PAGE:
Wednesday, June 29, 2016

as-Safir: The Church and Ramadan in Lattakia

Arabic original here.

The Church and Ramadan in Lattakia: 
Sharing the Loaf in this Good Country

by Bilal Salitin

Since the beginning of Ramadan, Georgette has been working with a group of women to prepare food for people who are fasting at the kitchen of the Church of Saint Barbara in the Ali Jamal neighborhood of Lattakia, which every day prepares hundreds of meals that are distributed to the needy.

The kitchen is part of a series of initiatives that have been launched in Syria with the start of the month of fasting and has been taken up by the Greek Orthodox Patriarchate of Antioch and All the East in cooperation with the local community in the coastal province, which has witnessed significant community activities of late.

Every day, the kitchen offers hundreds of hot meals before the time for breaking the fast, so that they will be on the tables of those fasting, both those newly-arrived in Lattakia and native residents. The meals vary daily and include rice and bulghur plates, freekeh and mansaf, alongside dates and yogurt, the favorite food during Ramadan.

The kitchen's work regimen is based on fixed principles that do not require those who are fasting to come in order to get their meal. Instead, they are brought to their homes by a group of volunteers who go around target neighborhoods, handing out cards to specific families in cooperation with local leaders and the imams of mosques. The following day, they come back with meals that are delivered and they take back the cards in order to distribute them to other families the next day, such that those who benefit change every day and the geographic area of those who receive food is widened.

The kitchen carries many messages. Its operators have given it the name "Sahn [dish]," which they follow with "from the goodness of this good country." Mike Awad, one of the volunteers in this initiative, says that "this country is rich in natural goods and human giving. We are not offering what we offer at the kitchen in our own name or in the name of the Patriarchate, but in the name of Syria and the Syrians."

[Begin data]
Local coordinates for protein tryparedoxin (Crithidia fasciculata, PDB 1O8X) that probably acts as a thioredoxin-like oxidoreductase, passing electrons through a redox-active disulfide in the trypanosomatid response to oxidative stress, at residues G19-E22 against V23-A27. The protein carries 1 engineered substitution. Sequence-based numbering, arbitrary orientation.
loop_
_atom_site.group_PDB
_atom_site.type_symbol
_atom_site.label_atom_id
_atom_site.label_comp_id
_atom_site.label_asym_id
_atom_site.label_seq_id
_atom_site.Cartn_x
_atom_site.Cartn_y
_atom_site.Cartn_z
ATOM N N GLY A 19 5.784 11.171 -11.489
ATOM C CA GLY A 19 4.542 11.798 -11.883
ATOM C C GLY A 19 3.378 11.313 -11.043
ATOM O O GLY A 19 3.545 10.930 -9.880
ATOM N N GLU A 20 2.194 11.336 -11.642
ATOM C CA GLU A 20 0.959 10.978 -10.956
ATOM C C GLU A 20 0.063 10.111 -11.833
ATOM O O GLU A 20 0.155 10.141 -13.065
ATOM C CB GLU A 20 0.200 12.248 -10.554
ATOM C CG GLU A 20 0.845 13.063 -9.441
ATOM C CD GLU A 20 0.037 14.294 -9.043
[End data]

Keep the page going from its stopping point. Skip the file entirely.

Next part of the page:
Katia Khasho, who lost her son during the Syrian War, is eager to be with her colleagues in the kitchen on the anniversary of his passing, which this year falls on the third day of Ramadan, to cook food with them, pack it, and distribute it with her own hands. Khasho tells as-Safir, "The best thing I can do for the soul of my son is to volunteer to serve Syrians and to do everything in my ability for the comfort and happiness of the children of my country. This kitchen run by the Patriarchate has given me the opportunity to take on this role, with great happiness."

This initiative embraces volunteers from all religions and communities who share in efforts that are in creating in strength thanks to the local community, which offers its support. Fasting does not prevent volunteer Nour Matraji from taking part in this work, which gives her "increased capacity for patience and work."

The Patriarchate's initiative is not unique in Latttakia, as several similar initiatives and open kitchens have developed, but its particularity lies in the fact that it is an initiative from the Church, while war rages and the weight of incitement multiplies.

The priest George Hosh states that "This is our Middle Eastern culture. Today the Orthodox Church is not just for the Christians, but for all Syrians, whose pain she regards as her own pain."

Hosh adds, "What the Patriarchate is doing is part of Middle Easterners' culture of a shared life, which goes back in history to Patriarch Gregory [IV Haddad] the Damascene, who distributed bread to Muslims and Christians when Damascus was under siege from the French. He insisted on this, despite the threat of the patriarchate's stores running out of flout. His motto then was sharing the loaf between the children of the same country and the good land."

It should be mentioned that charity meals during Ramadan are considered a community tradition in which Syrians have persisted for decades. Despite the difficulty of present circumstances, civil society and religious organizations in Lattakia are offering thousands of meals to those who are fasting every day.

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